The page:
The Bechdel Test

Want to know if a movie either hinders or advances the feminist movement? Look no further than The Bechdel Test. Created by Alison Bechdel in 1985 for her comic strip Dykes to Watch Out For, it’s a fairly rudimentary but important set of rules which are, according to Wikipedia, “an indicator for the active presence of women in the entire field of film and other fiction, and to call attention to gender inequality in fiction”. 

The three rules are:

 

  1. The movie has to have at least two women in it.

    a. (It’s sometimes added that these women have to be named.)

  2. Two (or more) of the film’s women have a conversation.

  3. That conversation is about something other than a man or men.

 

It was originally written as a joke, but the test has now become part of feminist film critique. With all this in mind, I’d like to see if three of my favorite films pass the Bechdel test.

 

Stand By Me (1986)

Quick summary: Gordie LaChance and his friends head into the Oregon woods to find a dead body. 

  1. The movie has to have at least two women in it -- it does. Gordie’s mom is featured in two scenes and a waitress at a diner is featured in one. In Gordie’s story sequence, women are seen in the audience watching the pie-eating contest. However, none of these women’s names are explicitly stated.

  2. Two (or more) of the film’s women have a conversation -- this does not occur in the film, which makes rule 3 non-applicable.  

Stand By Me’s Grade: Fail

 

My take: The film’s main themes are not romance, or women, or men’s relationships with women; there is no love interest in this story, and there is no message that men are superior to women. Rather, the main themes are death, maturity, masculinity, and masculine friendship. The fact that women are not really featured in this film does not hinder the movie’s messages, nor does it set the feminist agenda back, so I personally don’t give this film a bad rap for its lack of female representation. I am biased, however, as this is my absolute favorite movie. 

 

Over the Edge (1979)

Quick summary: Carl Willet is driven to rebel against his hometown, whose adults neglect their children.

1. The movie has to have at least two women in it -- there’s Cory, who is Carl’s love interest, Abby, who is Cory’s best friend, Julia, the head of the town’s rec center, and Sandra, who is Carl’s Mom, in addition to other female teens that Carl hangs around with and other moms in town. 

2. Two (or more) of the film’s women have a conversation -- A girl named Lisa speaks with her friend, Cory and Abby talk together, and Lisa speaks to her mother.

3. That conversation is about something other than a man or men -- Lisa tells another girl a story about how she got in trouble with her mom, Cory and Abby spout off exclamations to each other demanding to know where the food is when they break into a house, and Lisa mocks her mother using the school’s loudspeaker, knowing her mother can hear her. I’d say these all count.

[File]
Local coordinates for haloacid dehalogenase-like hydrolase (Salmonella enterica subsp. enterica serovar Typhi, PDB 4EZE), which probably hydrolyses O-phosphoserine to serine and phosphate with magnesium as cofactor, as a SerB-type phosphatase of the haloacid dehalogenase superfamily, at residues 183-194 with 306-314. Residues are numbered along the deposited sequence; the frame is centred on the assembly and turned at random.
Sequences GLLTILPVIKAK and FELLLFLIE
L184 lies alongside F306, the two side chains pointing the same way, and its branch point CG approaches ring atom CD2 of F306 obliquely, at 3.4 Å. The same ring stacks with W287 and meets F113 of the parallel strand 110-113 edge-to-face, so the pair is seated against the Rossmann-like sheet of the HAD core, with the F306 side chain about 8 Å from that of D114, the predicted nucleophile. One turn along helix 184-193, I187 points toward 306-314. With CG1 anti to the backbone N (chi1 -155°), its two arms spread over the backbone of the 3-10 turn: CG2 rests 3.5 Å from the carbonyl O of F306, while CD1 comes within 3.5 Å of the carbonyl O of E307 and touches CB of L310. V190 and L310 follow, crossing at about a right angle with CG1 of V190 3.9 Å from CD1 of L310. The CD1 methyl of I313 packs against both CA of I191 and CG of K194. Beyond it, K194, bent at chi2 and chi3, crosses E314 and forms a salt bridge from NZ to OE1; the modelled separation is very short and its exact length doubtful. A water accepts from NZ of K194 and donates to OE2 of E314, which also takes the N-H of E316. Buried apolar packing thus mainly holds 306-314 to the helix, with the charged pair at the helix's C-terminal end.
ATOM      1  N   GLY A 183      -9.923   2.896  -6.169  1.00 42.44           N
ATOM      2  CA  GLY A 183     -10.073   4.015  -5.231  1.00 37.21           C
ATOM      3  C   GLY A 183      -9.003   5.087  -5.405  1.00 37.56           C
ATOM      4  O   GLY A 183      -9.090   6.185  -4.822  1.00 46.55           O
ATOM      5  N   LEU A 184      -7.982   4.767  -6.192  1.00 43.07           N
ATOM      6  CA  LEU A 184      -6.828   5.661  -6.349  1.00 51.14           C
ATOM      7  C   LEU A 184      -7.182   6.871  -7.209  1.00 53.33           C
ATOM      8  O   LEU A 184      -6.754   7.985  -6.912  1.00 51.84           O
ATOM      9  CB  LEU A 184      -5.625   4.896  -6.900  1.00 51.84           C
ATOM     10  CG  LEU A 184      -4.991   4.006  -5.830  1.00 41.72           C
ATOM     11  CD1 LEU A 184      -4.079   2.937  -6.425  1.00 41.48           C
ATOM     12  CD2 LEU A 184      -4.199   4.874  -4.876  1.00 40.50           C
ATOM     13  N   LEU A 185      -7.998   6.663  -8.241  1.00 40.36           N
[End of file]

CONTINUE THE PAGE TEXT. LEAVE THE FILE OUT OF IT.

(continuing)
Over the Edge’s Grade: Pass

 

My take: While this film passed, it didn’t really advance the feminist agenda. Carl is a (white) male hero, he saves the day, and the movie’s main female, Cory, is only really there because he has a crush on her and she comes around to him, of course. She’s a solid character in her own right: she has dreams which she tells Carl about, she initiates raiding the house for food, and she’s self-assured by all accounts, but other than becoming Carl’s girlfriend and going along with whatever his plans are, she does not do much else. The other female characters are present but not important.

 

Bridesmaids (2011)

Quick summary: Annie Walker’s life falls apart as she tries to be a good maid of honor for her best friend Lillian. 

  1. The movie has to have at least two women in it -- In addition to lead character Annie and Lillian, there’s the other bridesmaids (Rita, Becca, Megan, and Helen), Annie’s roommate Brynn, and Annie’s mother Judy.

  2. Two (or more) of the film’s women have a conversation -- I’d say at least 85% of the film features one of the women talking to another woman.

  3. That conversation is about something other than a man or men -- Three examples: Annie has to apologize to Lillian for her behavior, Annie and Helen have many passive-aggressive conversations, and Megan shows up to Annie’s house to give her a pick-me-up after Annie completely gives up.

Bridesmaids’ Grade: Pass    

 

My take: The script was written by two women (Annie Mumolo and Kristen Wiig, with Wiig portraying Annie), and the film is so much stronger because of it. Granted, there are some stupid moments, such as a food-poisoning fiasco at a wedding dress shop (according to Wiig, it wasn’t in the original script), but Annie learns how to fix her messy life, Megan is independently successful, and Helen eventually learns to be a better friend to Annie. While romance is one of its main themes, I’d argue that Bridesmaids is, indeed, a girl-power film. The movie’s only flaws with its characters are that there are no queer women.

What do you think of my takes? Does your favorite movie pass the Bechdel test? It’s interesting to think about huh? And, it’s also important to consider: Is it possible for a film to fail the Bechdel test but still represent women well? In the words of Billy Ray Cyrus, “Much to think about”.